ne 17Discovery of trans-neptunian object (TNO) satellites and determination of their orbits has recently enabled estimation of the size andalbedo of several small TNOs, extending the size range of objects having known size and albedo down into the sub-100 km range. In thispaper we compute albedo and size estimates or limits for 20 TNOs, using a consistent method for all binary objects and a consistent methodfor all objects having reported thermal fluxes. As is true for larger TNOs, the small objects show a remarkable diversity of albedos. Althoughthe sample is limited, there do not yet appear to be any trends relating albedo to other observable properties or to dynamical class, withthe possible exception of inclination. The observed albedo diversity of TNOs has important implications for computing the size-frequencydistribution, the mass, and other global properties of the Kuiper belt derived from observations of objects apparent magnitudes and may alsopoint the way toward an improved compositional taxonomy based on albedo in addition to color. 2005 Elsevier Inc. All rights reserved.
Keywords: Kuiper belt objects; Trans-neptunian objects; Composition; Surfaces
Considerable progress has been made in understandingthe dynamical structure of the trans-neptunian Solar System,but the physical characteristics of the small bodies that in-habit that region remain poorly determined. Measurementsof colors, absolute magnitudes, and lightcurves have accu-mulated for a number of objects, and near infrared spec-tra have been reported for some of the brightest ones, butknowledge of fundamental properties such as size, mass,albedo, and density remain woefully sparse. Determiningthese properties for a representative sample of TNOs is cru-cial for estimating the total mass of material in the trans-neptunian region, for relating magnitude-frequency distrib-utions to size- and mass-frequency distributions, for eluci-dating patterns of compositional taxonomy, for quantitative
* Corresponding author. Fax: +1-928-774-6296.
interpretation of infrared spectra, and for constraining theinternal compositions of these objects. All of these objec-tives have important implications for physical and chemicalconditions in the outer proto-planetary nebula and for the ac-cretion of solid objects in the outer Solar System.
Data constraining TNO sizes, albedos, and colors arecompiled in this paper in an effort to search for possible pat-terns related to TNO origins or subsequent surface process-ing. We use a consistent set of models to derive size andalbedo constraints from thermal emission observations andfrom binary orbits reported by various authors, thereby ex-panding the range of diameters included in the sample tomore than an order of magnitude.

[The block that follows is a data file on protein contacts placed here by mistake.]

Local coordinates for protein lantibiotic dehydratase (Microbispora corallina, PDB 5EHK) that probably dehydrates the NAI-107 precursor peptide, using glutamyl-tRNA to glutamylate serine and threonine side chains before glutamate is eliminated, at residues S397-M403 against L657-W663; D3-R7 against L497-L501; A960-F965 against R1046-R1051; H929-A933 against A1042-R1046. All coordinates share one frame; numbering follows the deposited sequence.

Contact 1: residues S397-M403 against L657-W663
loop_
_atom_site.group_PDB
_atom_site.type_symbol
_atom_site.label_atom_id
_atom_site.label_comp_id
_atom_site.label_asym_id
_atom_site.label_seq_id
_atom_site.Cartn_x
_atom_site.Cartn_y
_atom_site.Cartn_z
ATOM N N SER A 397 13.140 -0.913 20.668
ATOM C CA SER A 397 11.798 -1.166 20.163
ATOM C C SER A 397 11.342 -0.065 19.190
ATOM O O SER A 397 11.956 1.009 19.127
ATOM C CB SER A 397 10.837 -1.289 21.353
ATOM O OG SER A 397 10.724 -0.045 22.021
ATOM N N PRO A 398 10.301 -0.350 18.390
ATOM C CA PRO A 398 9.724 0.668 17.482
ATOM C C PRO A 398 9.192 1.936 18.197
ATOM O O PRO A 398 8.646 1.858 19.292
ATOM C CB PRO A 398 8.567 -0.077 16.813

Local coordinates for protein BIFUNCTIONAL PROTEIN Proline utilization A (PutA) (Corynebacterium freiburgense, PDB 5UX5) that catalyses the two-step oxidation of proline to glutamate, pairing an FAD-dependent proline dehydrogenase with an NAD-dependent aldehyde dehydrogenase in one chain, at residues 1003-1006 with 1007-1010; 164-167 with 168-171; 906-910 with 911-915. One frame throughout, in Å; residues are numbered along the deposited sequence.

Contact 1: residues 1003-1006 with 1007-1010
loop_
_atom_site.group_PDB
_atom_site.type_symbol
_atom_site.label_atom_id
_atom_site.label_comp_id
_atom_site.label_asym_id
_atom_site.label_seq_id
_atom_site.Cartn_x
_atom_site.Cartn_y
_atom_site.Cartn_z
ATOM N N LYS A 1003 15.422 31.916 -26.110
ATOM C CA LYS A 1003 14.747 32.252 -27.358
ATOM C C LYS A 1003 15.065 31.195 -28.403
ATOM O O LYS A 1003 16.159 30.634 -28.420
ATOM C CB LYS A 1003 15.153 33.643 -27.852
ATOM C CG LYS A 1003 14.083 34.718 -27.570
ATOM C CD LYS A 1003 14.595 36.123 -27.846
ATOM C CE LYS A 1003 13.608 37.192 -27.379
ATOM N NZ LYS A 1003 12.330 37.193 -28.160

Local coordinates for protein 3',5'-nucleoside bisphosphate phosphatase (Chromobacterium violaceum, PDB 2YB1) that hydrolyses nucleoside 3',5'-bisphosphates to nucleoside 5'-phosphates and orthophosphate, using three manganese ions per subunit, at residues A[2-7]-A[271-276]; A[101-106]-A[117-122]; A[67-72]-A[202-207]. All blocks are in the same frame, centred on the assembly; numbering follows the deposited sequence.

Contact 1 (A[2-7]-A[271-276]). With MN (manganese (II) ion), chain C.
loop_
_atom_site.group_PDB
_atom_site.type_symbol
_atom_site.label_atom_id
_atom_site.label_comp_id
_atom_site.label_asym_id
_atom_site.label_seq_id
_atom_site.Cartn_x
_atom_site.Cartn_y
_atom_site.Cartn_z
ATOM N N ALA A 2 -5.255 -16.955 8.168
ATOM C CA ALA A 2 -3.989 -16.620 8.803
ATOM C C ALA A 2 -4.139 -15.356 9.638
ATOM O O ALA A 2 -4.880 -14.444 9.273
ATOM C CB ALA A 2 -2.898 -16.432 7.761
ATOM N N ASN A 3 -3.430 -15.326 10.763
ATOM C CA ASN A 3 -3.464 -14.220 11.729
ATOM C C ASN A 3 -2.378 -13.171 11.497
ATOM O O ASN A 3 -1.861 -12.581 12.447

Although they likely do derive from the TNO popula-tion, Centaurs (by which we mean non-resonant objectswhich cross the orbits of major planets) and comet nucleiwere excluded from this study because we lack knowledgeabout what part of the trans-neptunian system they origi-nated from. Comet nuclei also have systematically differentIcarus 176 (2005
Diverse albedos of sma
W.M. Grundy a,, K.S.a Lowell Observatory, 1400 W. M
b Space Telescope Science Institute, 3700
Received 1 July 2004
AbstractE-mail address: email@example.com (W.M. Grundy).1 Now at Johns Hopkins University, Baltimore, MD 21218, USA.
0019-1035/$ see front matter 2005 Elsevier Inc. All rights reserved.doi:10.1016/j.icarus.2005.01.007191www.elsevier.com/locate/icarus
rans-neptunian objectsll b, D.C. Stephens b,1
ill Rd., Flagstaff, AZ 86001, USAMartin Dr., Baltimore, MD 21218, USA
ed 9 December 2004
March 2005colors from TNOs (e.g., Jewitt, 2002), inferred to result fromvolatile loss processes which may also affect Centaurs.
2. Size and albedo
Size and albedo are fundamental properties of bodieswhich constrain composition and internal structure. If sys-tematic patterns were found to exist among these properties,they could reveal much about the accretion of TNOs in theproto-planetary nebula and about the subsequent process-ing of their surfaces. Different types of TNOs could haveformed at different rates or in different source regions re-sulting in different bulk compositions. Objects in differenttypes of orbits could experience different cratering rates orradiolytic fluxes (e.g., Stern, 2002a; Cooper et al., 2003).Smaller objects may see their surfaces eroded by impactswhile larger objects retain impact ejecta (e.g., Stern, 1995;Durda and Stern, 2000). Larger objects could also have theirsurface compositions altered by thermal processes such asvolatile transport or differentiation (e.g., De Sanctis et al.,2001). It has been postulated that TNO colors reflect sur-face age; that their surfaces darken and redden over time viaradiolysis and photolysis, in contrast with fresher surfaceswhich feature recently exposed, bright ices, and so appearmore gray (e.g., Luu and Jewitt, 1996; Gil-Hutton, 2002;Peixinho et al., 2003; Strazzulla et al., 2003; Thbault andDoressoundiram, 2003; Delsanti et al., 2004). Alternatively,gray surfaces could be so highly radiation damaged and de-volatilized that they are extremely dark, with an almost purecarbon composition (e.g., Johnson et al., 1987; Moroz et al.,2003). Impacts by micrometeoroids could also play an im-portant role in churning up gray or red subsurface materials(Cooper et al., 2003). Comparing albedo with other parame-ters for a large sample of TNOs could potentially provideuseful information for these types of inquiries.